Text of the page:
What we need is a point of reference. The Prayer Book just won’t do for the Mass. It is the cause of all the anarchy we have known in England and elsewhere, because only a low-church man can use it as it stands. As a priest, I like to follow a rite, not invent. As Fr Z would say, I like to say the black and do the red. The liturgy is not our property or something to be continuously re-invented. It belongs to the Church, and we are only tenants, not owners.
When I propose the Use of Sarum as a point of reference, I mean that there can be certain simplifications in some circumstances and pastoral needs. This is what we find in Sacrosanctum Concilium of Vatican II – a firm intention to keep and preserve the Roman rite and all the traditional liturgies of the Church, but to allow pastoral adaptations like the use of the vernacular or the simplification of certain ceremonies. One criticism men like the present Holy Father and Msgr Klaus Gamber made of the Bugnini rite was that it is not a simple adaptation of the traditional Roman rite, but is a new invention, based on many of the same eclectic notions Fortescue was criticising in the early twentieth century!
For example, we can use English, cut down on the required “crew” at High Mass, omit the Sequences, celebrate the Holy Week ceremonies at the times given in the Pius XII reform. What Vatican II had in mind for the Roman rite was in the missions in far-away lands and simple faithful in poor parishes in Europe and America. Pastoral adaptation is necessary, and the full solemnity of the liturgy needs to be kept in the cathedrals, colleges, monasteries and major parish churches.
Another cause of liturgical anarchy is a combination of ignorance and aestheticism – doing something because it is beautiful but not knowing why – the rationale of the liturgy. One thing we’re going to have to do in the Ordinariates is to establish seminaries for the training of priests, and I already have verbal assurances of help from leaders of French priestly communities of the Summorum Pontificum movement. Nothing must be taken for granted, from practical ceremonies, the objects of worship, vestments, liturgical music including Gregorian chant, history of the liturgy, liturgical theology and the rationale / symbolism of the liturgy.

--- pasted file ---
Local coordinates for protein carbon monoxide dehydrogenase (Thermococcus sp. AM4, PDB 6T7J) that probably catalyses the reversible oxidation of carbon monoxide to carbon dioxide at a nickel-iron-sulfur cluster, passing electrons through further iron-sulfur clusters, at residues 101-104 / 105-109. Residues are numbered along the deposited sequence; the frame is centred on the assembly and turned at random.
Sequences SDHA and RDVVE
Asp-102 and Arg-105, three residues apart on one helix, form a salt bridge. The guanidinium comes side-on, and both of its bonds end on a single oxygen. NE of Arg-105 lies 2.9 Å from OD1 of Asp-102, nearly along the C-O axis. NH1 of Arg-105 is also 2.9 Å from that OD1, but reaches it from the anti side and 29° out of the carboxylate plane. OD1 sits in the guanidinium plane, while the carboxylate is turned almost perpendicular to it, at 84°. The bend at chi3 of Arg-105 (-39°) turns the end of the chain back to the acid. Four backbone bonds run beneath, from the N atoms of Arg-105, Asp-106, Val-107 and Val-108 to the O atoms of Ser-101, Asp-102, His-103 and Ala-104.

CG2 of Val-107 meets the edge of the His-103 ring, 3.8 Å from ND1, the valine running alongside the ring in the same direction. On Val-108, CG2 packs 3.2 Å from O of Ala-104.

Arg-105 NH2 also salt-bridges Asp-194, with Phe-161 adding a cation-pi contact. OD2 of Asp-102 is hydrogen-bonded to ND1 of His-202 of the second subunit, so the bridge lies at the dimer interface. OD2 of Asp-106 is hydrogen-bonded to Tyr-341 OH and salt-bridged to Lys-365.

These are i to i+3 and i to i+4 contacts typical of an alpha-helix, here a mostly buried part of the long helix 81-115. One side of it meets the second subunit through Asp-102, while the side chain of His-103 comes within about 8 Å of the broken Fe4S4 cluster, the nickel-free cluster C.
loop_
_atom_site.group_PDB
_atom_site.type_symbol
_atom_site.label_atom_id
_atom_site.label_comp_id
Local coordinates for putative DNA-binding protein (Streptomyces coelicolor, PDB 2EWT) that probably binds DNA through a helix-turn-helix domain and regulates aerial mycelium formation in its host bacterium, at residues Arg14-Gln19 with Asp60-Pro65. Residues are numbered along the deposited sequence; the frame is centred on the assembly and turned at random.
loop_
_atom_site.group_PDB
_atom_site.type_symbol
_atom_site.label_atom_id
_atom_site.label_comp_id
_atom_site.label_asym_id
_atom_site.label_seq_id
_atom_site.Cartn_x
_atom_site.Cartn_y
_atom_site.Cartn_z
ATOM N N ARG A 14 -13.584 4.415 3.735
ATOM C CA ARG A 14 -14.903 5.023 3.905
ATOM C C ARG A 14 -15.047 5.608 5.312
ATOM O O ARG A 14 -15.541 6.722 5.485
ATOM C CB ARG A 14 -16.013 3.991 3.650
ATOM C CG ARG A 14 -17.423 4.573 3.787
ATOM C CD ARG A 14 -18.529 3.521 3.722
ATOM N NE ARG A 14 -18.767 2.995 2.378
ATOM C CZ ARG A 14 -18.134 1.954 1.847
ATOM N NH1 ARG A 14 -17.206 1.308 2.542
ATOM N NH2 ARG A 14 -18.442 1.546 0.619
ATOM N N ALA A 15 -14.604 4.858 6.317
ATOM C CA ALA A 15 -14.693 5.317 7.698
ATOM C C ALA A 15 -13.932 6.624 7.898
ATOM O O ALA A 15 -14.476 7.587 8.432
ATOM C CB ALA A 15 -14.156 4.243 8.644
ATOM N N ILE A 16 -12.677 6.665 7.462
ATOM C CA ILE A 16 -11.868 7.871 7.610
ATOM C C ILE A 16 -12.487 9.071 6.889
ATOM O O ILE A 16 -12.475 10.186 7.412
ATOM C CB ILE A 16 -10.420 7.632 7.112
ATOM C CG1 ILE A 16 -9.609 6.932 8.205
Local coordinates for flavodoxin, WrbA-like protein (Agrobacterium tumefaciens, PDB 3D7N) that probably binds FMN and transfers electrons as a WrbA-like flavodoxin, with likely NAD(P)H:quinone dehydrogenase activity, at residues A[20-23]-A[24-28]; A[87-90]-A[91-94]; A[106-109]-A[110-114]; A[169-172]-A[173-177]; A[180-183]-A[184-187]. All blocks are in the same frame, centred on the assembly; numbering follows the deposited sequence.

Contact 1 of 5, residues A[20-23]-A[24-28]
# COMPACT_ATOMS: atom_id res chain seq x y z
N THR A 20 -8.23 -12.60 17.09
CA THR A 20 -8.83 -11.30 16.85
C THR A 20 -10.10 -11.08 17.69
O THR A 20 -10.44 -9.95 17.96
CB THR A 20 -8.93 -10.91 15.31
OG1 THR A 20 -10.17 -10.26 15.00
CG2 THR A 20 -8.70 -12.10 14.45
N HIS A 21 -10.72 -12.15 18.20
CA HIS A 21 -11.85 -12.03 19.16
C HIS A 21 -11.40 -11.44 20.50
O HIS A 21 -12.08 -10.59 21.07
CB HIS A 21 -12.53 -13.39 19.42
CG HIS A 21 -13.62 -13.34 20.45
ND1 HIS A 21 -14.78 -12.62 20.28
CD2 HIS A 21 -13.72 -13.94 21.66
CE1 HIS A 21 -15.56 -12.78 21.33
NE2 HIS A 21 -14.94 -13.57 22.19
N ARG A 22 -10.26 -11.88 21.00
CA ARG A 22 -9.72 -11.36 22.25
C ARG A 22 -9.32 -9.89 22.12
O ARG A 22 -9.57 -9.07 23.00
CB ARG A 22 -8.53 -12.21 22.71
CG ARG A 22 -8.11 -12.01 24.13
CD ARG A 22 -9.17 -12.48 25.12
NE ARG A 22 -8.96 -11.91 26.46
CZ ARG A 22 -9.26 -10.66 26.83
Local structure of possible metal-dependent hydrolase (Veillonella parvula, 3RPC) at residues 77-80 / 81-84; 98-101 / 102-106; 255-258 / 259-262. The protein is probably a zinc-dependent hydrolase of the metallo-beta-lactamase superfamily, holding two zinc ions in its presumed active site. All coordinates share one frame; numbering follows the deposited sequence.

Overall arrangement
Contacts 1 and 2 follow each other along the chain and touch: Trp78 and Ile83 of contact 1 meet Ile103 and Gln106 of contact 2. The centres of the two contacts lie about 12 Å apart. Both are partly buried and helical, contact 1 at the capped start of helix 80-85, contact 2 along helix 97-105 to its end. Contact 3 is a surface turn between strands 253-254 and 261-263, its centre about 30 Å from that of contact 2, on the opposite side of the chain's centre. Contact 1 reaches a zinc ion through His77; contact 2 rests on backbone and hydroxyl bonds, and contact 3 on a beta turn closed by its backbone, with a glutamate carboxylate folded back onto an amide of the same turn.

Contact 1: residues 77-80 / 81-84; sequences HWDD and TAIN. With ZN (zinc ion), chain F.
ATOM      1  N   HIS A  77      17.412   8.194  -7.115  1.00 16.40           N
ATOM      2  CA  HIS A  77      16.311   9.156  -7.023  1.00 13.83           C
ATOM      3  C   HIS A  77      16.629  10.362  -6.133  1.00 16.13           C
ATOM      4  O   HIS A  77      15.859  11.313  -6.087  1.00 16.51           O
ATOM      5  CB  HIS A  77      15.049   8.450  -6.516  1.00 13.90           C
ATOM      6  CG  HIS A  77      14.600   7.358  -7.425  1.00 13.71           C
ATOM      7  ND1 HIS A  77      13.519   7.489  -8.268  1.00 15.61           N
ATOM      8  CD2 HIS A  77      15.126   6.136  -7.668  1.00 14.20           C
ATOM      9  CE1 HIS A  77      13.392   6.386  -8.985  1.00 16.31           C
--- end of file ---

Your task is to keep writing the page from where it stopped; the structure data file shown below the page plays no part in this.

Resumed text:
I really hope and pray Rome will give us norms that we can follow as Catholics and Anglicans. Perhaps the Sarum Use will not be retained, and we must all follow the Roman “extraordinary” or “ordinary” forms. If that is so, I for one will obey, though – like in 1850 – this is an opportunity to revive a very beautiful and noble tradition that nurtured English Catholics up to the mid sixteenth century. Perhaps the Congregation of Divine Worship is working on a mixed rite with bits from the Prayer Book, the Roman rite and Sarum. The CDW, employing men who have done extensive liturgical studies, would be an improvement on the average Anglican parish priest!!! However, this would be a pity if an eclectic rite has to be the reference point. If we get a botched liturgical standard, many of us might just decide to use the Roman rite. Again, that would be a pity.
We can but wait and see…